The End of Gold’s Bear Market
There are an unusually large number of bears roaming our neighborhood this fall, and I am not talking about stocks or commodities.
I know of two actual bear attacks since July — I guess that is not all that surprising in the Pacific Northwest. Just last week, my neighbor surprised one rummaging through my garbage in the middle of the night. On Wednesday, as I was driving back home from my usual 4:00 a.m. coffee at Starbucks, I too came face to face, or grill to bum, with a bear. It was neck deep in one of my neighbors’ garbage cans, which it had dragged half way onto the road in front of me.
It is going to be a long winter, I thought to myself, as I wondered why this big fellow wasn’t getting out of my way. Stubborn bastard. Big too. I flashed my high beams. Then anxiety began to grip me and I started worrying that it might mall my paint job if I made it mad, or even chase me into the driveway, which was just a few houses down. Should I call the police? Should I honk and wake the neighbors?
Stay cool, I reassured myself. I have raised dogs almost as big as this ole bear.
No sooner did I calm down then he moseyed on off the road, and I made my escape. Whew.
Is the Gold Bear Gone?
Talk about synchronicity, it occurred to me later that day, when we saw the gold market make its biggest one day reversal in nine years.
The bulls went straight through all manner of intermediate resistance to end up $84 at over $860 on the day, and then continued on Thursday to print a high of about $910 before the cash market settled back at around the $845 level going into the Friday morning session in Europe. Gold traded as low as $736 only one week earlier.
As in my bear confrontation before the market open, I was just beginning to think about accepting the possibility that the gold bear would not go away until next year when, suddenly, it made its exit. Or did it? Is this just another false start? A sharp bear market rally? The answer is important to your investment strategy. Stay tuned.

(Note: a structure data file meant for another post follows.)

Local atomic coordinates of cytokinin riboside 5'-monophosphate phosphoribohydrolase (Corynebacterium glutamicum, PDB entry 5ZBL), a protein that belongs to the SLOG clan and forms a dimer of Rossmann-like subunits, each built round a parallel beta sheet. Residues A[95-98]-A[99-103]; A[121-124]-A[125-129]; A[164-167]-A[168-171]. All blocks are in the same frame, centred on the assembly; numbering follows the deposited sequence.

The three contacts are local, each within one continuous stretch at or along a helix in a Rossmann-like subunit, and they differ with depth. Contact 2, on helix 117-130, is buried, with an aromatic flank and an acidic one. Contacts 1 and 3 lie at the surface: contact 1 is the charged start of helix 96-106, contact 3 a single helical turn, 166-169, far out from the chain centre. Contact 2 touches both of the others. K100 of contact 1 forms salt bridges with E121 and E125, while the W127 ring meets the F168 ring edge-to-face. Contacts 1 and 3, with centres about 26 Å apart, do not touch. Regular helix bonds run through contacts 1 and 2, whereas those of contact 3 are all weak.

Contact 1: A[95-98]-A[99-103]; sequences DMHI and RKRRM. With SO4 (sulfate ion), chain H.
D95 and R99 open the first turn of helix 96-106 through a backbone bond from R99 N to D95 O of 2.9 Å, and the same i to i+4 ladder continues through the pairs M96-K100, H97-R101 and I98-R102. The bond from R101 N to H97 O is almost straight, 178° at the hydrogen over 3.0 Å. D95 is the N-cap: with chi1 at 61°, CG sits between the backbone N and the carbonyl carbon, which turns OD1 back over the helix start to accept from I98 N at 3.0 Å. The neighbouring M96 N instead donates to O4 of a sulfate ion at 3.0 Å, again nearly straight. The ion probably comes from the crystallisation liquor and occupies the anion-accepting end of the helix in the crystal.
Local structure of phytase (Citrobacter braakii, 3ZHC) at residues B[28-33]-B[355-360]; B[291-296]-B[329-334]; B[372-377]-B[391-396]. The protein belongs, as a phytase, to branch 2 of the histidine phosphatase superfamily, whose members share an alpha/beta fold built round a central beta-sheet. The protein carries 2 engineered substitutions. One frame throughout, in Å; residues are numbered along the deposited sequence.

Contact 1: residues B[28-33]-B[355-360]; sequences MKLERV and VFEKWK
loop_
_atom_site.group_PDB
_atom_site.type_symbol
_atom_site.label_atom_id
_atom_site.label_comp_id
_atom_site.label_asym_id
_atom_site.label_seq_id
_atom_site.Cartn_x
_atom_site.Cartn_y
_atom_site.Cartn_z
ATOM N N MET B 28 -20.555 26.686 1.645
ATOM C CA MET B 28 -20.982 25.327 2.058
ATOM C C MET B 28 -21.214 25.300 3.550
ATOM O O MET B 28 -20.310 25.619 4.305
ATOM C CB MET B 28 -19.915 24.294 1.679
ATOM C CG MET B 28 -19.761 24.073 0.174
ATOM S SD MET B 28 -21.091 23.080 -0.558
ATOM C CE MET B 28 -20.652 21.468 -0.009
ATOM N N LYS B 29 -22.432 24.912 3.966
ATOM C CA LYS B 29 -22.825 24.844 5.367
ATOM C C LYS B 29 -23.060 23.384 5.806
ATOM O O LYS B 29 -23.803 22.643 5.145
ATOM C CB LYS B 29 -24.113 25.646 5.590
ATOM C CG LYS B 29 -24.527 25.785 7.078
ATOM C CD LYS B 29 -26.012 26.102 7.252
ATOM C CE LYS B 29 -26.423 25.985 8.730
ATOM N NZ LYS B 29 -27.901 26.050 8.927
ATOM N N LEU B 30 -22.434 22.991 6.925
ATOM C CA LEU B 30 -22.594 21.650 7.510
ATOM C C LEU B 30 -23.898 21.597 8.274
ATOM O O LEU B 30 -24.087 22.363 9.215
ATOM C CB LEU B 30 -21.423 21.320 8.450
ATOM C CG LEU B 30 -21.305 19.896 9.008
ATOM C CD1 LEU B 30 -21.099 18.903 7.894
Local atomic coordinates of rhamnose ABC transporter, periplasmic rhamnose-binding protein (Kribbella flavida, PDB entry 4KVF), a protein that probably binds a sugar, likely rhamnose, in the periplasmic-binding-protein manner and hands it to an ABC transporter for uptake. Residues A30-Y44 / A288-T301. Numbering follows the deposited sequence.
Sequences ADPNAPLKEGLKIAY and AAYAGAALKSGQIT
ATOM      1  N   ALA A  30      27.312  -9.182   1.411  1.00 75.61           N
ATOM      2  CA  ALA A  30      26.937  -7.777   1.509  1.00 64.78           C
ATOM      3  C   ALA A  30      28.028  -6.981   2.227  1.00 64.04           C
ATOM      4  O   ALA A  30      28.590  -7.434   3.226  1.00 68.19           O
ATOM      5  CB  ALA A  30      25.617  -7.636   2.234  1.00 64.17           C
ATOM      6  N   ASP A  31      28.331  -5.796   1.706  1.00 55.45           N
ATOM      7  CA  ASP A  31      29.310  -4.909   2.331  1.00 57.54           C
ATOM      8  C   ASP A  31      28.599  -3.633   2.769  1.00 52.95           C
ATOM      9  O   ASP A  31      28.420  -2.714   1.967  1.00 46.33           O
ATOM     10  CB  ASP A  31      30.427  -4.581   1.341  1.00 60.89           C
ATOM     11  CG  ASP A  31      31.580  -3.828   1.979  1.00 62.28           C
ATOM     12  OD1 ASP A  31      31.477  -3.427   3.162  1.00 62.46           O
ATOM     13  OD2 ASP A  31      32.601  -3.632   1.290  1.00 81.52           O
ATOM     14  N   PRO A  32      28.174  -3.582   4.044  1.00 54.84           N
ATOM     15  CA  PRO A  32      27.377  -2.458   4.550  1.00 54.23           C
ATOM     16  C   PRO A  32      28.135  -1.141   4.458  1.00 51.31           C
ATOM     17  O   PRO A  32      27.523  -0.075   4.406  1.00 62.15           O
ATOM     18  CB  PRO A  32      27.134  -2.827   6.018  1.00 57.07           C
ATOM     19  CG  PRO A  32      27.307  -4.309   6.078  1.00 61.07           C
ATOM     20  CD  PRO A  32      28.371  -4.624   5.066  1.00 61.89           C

What Has Changed in One Week?
The ink had hardly dried on the U.S. Treasury’s socialization of Fannie and Freddie, and thus half of the U.S. mortgage market, when it realized it would have to reconvene over whether Lehman was too big to fail the following weekend. Apparently, it was not, and so began the filing of the largest bankruptcy in U.S. history.
Then the dominoes really began to fall. Merrill Lynch was taken out, and then speculation turned on AIG, Goldman, Morgan Stanley and many others. The Treasury ended up taking control of AIG, but not before giving rise to fears about the exposure of “safe” assets, like money market funds, to Lehman or AIG or whatever failing counterparty might be guaranteeing this or that in your portfolio.
The events reminded investors that there is nowhere to hide, except, perhaps, in the one asset that is “no one else’s liability” — gold. The government is grabbing at straws. The Federal Reserve’s balance sheet is wearing so thin that the Treasury is raising money for it on Wall Street now. Talk about wash trades. It is not just the U.S. markets. Loan markets are stressed all over the world. Russian markets froze this week too. The Chinese central bank cut rates and its government kicked off a plan to start buying stocks for its sovereign wealth fund to stem the bearish tide.
Despite fluctuations in expectations, the fundamentals have remained bullish for gold. The events have generally confirmed gold bulls’ warnings, and all but guarantee future inflation.
Evidence of soaring demand in the physical space has been oft reported throughout the correction.
The amount of contracts closed on futures exchanges dwarfs the real ounces liquidated by the bullion trusts in this time. On the COMEX alone the amount of contracts outstanding shrank by 10 million oz, compared with just two million ounces for the streetTracks GLD bullion trust.
Stay the Course
This move in gold does not look like a bear market rally. It looks real. In fact, it suggests that the decline through $850 last month was a mistake…that the market was wrong, as we suspected. That is, the market was wrong to think the bust was over, that central banks were capable of any kind of “tightening” or that the problems for the dollar have passed.
My general suggestion is to buy the dips and corrections. Don’t chase the breakouts. The reason is that it is not yet a slam-dunk that the Fed will inflate. We have to adopt a wait-and-see attitude.
September 24, 2008